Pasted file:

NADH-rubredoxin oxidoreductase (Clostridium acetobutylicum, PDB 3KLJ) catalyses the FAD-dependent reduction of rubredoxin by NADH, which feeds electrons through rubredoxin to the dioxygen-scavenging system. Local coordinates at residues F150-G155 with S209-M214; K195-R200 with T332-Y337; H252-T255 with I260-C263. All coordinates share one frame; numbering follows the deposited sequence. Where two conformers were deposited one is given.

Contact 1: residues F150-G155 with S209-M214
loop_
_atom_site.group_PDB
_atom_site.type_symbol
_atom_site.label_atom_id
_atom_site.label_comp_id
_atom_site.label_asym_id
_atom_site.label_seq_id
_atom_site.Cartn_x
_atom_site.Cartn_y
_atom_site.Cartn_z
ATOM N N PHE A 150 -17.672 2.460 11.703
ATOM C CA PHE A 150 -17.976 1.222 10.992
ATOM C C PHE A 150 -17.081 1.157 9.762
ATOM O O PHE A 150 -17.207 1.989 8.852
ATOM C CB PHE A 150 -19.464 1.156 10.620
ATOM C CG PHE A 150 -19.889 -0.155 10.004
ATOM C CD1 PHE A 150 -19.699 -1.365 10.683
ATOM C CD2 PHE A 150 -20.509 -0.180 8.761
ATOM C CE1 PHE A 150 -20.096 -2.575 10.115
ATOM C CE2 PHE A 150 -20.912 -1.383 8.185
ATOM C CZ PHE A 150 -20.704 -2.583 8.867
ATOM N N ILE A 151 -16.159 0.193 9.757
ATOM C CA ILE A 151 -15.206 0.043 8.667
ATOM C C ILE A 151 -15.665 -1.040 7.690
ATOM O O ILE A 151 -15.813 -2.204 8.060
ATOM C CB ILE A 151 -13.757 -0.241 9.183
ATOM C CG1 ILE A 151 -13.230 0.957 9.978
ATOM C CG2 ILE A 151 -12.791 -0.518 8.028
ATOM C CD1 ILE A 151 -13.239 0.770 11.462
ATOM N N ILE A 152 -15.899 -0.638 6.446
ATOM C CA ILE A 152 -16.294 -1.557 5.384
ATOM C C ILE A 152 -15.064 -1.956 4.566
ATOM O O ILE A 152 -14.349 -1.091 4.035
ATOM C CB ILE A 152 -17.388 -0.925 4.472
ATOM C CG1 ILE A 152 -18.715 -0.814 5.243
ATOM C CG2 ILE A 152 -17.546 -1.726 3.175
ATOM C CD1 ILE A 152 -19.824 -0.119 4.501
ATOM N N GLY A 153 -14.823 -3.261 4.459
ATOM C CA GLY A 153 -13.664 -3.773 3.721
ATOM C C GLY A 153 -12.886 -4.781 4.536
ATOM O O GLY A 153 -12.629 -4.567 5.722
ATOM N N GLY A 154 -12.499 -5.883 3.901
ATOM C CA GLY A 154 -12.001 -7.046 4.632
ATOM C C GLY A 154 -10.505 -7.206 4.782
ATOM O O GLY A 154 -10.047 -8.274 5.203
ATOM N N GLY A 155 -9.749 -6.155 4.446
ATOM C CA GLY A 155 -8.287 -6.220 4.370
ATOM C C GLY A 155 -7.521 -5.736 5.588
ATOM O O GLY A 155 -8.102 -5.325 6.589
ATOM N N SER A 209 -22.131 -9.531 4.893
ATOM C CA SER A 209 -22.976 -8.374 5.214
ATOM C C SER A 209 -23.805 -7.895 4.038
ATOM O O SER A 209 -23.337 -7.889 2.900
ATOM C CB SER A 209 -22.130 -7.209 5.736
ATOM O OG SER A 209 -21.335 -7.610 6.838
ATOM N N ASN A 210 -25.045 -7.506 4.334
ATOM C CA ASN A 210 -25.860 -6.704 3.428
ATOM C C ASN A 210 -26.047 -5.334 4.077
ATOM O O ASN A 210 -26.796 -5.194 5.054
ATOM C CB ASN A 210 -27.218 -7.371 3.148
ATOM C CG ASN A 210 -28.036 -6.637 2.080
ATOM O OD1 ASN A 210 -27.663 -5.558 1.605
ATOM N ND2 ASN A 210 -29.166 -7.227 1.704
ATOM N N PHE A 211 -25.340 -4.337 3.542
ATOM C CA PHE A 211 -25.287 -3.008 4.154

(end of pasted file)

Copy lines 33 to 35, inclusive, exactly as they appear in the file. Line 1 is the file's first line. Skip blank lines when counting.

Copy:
ATOM C CA ILE A 152 -16.294 -1.557 5.384
ATOM C C ILE A 152 -15.064 -1.956 4.566
ATOM O O ILE A 152 -14.349 -1.091 4.035